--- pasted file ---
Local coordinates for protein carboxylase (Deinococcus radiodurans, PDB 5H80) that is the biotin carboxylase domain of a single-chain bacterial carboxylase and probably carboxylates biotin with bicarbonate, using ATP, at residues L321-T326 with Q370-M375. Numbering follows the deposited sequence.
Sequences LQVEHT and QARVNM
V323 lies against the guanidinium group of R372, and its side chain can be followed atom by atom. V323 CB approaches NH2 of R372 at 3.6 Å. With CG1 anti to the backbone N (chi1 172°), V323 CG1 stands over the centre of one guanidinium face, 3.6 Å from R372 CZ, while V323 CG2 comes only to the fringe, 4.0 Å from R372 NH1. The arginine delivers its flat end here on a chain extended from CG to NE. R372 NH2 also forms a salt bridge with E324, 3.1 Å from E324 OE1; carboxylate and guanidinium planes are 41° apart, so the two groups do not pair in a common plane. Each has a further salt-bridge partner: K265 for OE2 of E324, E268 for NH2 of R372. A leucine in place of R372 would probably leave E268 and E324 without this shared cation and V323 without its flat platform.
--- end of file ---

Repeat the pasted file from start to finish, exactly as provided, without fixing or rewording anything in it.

Local coordinates for protein carboxylase (Deinococcus radiodurans, PDB 5H80) that is the biotin carboxylase domain of a single-chain bacterial carboxylase and probably carboxylates biotin with bicarbonate, using ATP, at residues L321-T326 with Q370-M375. Numbering follows the deposited sequence.
Sequences LQVEHT and QARVNM
V323 lies against the guanidinium group of R372, and its side chain can be followed atom by atom. V323 CB approaches NH2 of R372 at 3.6 Å. With CG1 anti to the backbone N (chi1 172°), V323 CG1 stands over the centre of one guanidinium face, 3.6 Å from R372 CZ, while V323 CG2 comes only to the fringe, 4.0 Å from R372 NH1. The arginine delivers its flat end here on a chain extended from CG to NE. R372 NH2 also forms a salt bridge with E324, 3.1 Å from E324 OE1; carboxylate and guanidinium planes are 41° apart, so the two groups do not pair in a common plane. Each has a further salt-bridge partner: K265 for OE2 of E324, E268 for NH2 of R372. A leucine in place of R372 would probably leave E268 and E324 without this shared cation and V323 without its flat platform.